VIDEO The Attitudes of the Spirit

Be made new in the attitude of your minds. Ephesians 4:23, NIV

How would you define the word attitude? Wikipedia calls it “a psychological construct, a mental and emotional entity that … characterizes a person…. It is an individual’s predisposed state of mind.”[1]

The real question isn’t how we define the word attitude, but how our attitudes are defining us. The Bible tells us that Christ wants us to be defined by His attitudes. Philippians 2:5 says, “You must have the same attitude that Christ Jesus had” (NLT).

Let’s take that a step further. Isn’t that the true implication of the fruit of the Spirit in Galatians 5:22-23? Maybe we could paraphrase it like this: “As you grow in Christ, the Holy Spirit will produce in you the very attitudes—the predisposed state of mind—of Jesus Himself, which is more love, more joy, more peace, more patience, more kindness, more goodness, more faithfulness, more gentleness, and more self-control.”

Our attitude is important when it comes to our heart of obedience to the Father. If you have some unhealthy attitudes today, ask God to replace them with those of Jesus.

Your attitude, not your aptitude, will determine your altitude.

Zig Ziglar

[1]“Attitude,” https://en.wikipedia.org/wiki/Attitude_(psychology).


Ephesians 4 (Part 4) :17-24 • Putting On Christ

The Wonderful One

There before me was a throne in heaven with someone sitting on it. Revelation 4:2

In The Wonderful Wizard of Oz, Dorothy, the Scarecrow, the Tin Man, and the Cowardly Lion return to Oz with the broomstick that empowered the Wicked Witch of the West. The Wizard had promised, in return for the broomstick, that he would give the four their deepest desires: a ride home for Dorothy, a brain for the Scarecrow, a heart for the Tin Man, and courage for the Cowardly Lion. But the Wizard stalls and tells them to come back the next day.

While they plead with the Wizard, Dorothy’s dog Toto pulls back the curtain, behind which the Wizard spoke, to reveal that the Wizard isn’t a wizard at all, he’s just a fearful, fidgety man from Nebraska.

It’s said that the author, L. Frank Baum, had a serious problem with God, so he wanted to send the message that only we have the power to solve our problems.

In contrast, the apostle John pulls back the veil to reveal the truly Wonderful One behind the “curtain.” Words fail John (note the repeated use of the preposition like in the passage), but the point is well made: God is seated on His throne, surrounded by a sea of glass (Revelation 4:2, 6). Despite the troubles that plague us here on earth (chs. 2–3), God isn’t pacing the floor and biting His nails. He’s actively at work for our good, so we can experience His peace.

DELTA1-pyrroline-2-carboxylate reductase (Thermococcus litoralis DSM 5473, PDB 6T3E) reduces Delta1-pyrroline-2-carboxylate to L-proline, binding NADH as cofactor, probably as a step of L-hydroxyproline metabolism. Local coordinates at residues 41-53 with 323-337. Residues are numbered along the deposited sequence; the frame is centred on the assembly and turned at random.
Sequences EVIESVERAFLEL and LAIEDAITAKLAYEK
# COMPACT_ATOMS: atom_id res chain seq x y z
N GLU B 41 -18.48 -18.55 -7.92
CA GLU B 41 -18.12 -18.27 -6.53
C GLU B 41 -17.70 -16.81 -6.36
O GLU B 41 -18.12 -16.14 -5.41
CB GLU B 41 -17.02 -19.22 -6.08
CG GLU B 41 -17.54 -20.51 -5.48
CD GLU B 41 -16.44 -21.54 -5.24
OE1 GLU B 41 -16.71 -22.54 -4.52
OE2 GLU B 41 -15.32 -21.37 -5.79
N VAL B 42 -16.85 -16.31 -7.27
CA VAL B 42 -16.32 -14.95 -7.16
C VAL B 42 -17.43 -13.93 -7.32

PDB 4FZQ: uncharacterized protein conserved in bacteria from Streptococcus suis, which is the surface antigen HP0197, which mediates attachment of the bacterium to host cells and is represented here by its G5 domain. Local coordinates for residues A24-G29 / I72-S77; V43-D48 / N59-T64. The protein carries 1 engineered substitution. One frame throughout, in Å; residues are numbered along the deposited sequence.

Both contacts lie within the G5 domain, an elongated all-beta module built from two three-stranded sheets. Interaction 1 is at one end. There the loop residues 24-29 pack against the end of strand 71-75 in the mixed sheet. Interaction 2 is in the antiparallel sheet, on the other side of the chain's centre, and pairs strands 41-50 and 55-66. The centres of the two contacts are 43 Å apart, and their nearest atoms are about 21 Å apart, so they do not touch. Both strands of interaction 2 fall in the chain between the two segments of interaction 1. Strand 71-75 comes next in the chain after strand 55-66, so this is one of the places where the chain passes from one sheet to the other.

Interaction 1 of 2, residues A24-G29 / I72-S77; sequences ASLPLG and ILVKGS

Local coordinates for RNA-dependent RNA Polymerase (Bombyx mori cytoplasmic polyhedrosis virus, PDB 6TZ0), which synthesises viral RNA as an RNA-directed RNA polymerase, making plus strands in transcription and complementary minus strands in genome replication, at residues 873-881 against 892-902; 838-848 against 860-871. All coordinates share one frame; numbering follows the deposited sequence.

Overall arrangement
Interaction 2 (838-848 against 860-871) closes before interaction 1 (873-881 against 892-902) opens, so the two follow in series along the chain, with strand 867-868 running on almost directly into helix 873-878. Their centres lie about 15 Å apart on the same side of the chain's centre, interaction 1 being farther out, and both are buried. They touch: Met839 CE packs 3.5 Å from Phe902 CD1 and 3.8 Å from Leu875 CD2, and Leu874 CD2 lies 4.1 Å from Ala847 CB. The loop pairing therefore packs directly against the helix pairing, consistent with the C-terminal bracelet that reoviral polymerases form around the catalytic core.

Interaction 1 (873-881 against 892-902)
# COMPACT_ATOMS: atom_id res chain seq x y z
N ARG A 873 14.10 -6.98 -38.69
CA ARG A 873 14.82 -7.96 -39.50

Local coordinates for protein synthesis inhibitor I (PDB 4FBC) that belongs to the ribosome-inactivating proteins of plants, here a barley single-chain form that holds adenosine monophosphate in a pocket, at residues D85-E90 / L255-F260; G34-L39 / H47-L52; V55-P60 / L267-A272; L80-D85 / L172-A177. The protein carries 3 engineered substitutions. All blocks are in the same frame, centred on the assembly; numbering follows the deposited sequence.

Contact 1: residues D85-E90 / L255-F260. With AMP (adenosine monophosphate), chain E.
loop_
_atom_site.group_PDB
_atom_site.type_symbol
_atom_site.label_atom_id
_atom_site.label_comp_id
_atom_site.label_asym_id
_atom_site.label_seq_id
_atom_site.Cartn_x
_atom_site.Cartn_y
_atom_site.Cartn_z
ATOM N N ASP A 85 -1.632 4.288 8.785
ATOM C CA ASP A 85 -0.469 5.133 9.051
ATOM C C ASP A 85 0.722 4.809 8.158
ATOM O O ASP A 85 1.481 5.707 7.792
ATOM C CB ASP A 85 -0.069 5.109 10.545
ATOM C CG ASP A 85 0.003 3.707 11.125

By:  David H. Roper

Reflect & Pray

What do you fear today? How does it help you to know that God controls the troubles that surround you? How can you better trust and surrender to Him?

I’m grateful, God, that I can count on You to walk with me through everything. Thank You for Your peace.

Finding Strength in Weakness

Judges 16

Great strength is no guarantee of protection from temptation. Although Samson had God-given power, he was defeated by a personal weakness. In the same way, we as Christians have the omnipotent Holy Spirit to enable us to live righteously. But as broken beings, we’re bound to make mistakes along the way, as Samson did. 

Our best defense against temptation is reliance upon the Word and power of God. If we’ll turn to Him in our weakness—filling our mind with His truth and asking His Holy Spirit for guidance and protection—He will strengthen us to resist. But we must also be aware of our areas of vulnerability and take care to avoid situations that increase temptation. 

It’s also helpful to prepare for temptation beforehand by memorizing scriptures that refute the lies Satan throws at us. When Jesus was tempted by the devil, He answered every enticement with biblical truth (Matt. 4:1-11).

And finally, don’t forget to pray immediately when unholy desires threaten to carry you away. Ask the Lord to give you the fortitude and wisdom to walk away from temptation and turn to Him for strength.

Better and an Enduring Substance

“For ye have need of patience, that, after ye have done the will of God, ye might receive the promise.” (Hebrews 10:36)

Christians have certain heavenly possessions, and this knowledge helps put our earthly possessions and welfare in proper perspective. Evidently, some to whom this was written had been imprisoned, and others impoverished for their faith. “For ye…took joyfully the spoiling of your goods, knowing in yourselves that ye have in heaven a better and an enduring substance” (v. 34). Peter called it “an inheritance incorruptible, and undefiled, and that fadeth not away, reserved in heaven for you” (1 Peter 1:4).

These possessions are attainable; they are not in question; they are ours, given to us by the One whose name is “Truth” (John 14:6) and whose Word is trustworthy. We “know” (Hebrews 10:34) this beyond all doubt.

Furthermore, these possessions are valuable. We must “cast not away therefore [our] confidence, which hath great recompense of reward” (v. 35). With this assurance, we are able to bear up under any suffering or persecution that comes our way (see also Romans 8:18).